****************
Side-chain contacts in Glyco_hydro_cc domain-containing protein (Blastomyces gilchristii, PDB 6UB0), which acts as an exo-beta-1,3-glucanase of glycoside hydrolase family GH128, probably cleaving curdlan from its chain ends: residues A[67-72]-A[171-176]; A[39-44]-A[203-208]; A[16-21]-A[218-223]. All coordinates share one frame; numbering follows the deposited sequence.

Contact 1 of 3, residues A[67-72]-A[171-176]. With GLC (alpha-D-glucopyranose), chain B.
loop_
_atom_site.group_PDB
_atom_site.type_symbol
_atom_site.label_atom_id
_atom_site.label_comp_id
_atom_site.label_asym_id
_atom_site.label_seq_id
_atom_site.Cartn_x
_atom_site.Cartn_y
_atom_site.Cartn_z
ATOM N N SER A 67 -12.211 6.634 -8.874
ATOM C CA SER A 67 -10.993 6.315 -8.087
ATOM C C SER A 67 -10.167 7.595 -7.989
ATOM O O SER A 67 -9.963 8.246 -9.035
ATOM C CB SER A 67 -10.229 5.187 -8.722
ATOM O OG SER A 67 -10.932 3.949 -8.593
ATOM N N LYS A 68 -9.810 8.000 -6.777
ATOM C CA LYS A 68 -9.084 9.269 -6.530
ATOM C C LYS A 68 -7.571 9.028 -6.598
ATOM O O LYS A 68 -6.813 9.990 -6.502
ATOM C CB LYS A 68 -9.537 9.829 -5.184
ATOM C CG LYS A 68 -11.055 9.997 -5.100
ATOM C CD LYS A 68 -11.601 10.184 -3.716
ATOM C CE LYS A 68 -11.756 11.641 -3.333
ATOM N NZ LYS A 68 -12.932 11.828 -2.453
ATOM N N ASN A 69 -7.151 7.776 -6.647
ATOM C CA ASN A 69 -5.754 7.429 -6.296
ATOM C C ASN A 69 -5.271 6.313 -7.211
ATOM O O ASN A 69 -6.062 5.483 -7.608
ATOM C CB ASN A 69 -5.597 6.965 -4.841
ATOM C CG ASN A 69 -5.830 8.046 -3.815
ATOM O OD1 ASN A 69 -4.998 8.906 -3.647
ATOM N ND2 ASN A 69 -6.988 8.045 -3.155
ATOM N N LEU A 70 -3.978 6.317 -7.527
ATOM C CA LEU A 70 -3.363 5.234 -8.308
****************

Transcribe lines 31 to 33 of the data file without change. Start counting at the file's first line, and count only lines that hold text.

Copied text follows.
ATOM O O ASN A 69 -6.062 5.483 -7.608
ATOM C CB ASN A 69 -5.597 6.965 -4.841
ATOM C CG ASN A 69 -5.830 8.046 -3.815